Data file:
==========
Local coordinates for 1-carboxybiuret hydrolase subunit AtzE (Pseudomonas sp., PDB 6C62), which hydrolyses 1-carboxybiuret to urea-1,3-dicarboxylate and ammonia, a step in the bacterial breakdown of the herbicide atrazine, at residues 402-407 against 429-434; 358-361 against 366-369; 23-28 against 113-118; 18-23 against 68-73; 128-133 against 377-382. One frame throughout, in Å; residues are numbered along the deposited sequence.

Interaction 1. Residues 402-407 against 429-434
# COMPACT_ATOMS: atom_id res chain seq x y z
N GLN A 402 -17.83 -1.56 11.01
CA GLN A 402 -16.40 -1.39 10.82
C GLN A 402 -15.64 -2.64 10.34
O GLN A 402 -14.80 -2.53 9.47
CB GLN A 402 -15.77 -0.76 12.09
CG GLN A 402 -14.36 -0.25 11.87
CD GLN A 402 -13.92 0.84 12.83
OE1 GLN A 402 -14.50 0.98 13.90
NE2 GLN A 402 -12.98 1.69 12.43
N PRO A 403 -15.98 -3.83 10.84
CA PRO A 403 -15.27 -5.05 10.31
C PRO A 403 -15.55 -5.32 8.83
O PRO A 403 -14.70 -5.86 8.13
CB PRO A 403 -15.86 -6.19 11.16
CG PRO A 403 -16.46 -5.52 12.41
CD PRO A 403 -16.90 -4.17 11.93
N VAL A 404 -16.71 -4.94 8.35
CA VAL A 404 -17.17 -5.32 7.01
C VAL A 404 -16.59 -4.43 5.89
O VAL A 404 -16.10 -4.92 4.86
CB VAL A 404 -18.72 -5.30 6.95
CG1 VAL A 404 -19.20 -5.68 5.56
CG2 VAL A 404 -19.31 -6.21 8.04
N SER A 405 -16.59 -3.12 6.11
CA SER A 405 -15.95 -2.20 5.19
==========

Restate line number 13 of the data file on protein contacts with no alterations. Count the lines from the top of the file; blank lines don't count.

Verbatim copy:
N PRO A 403 -15.98 -3.83 10.84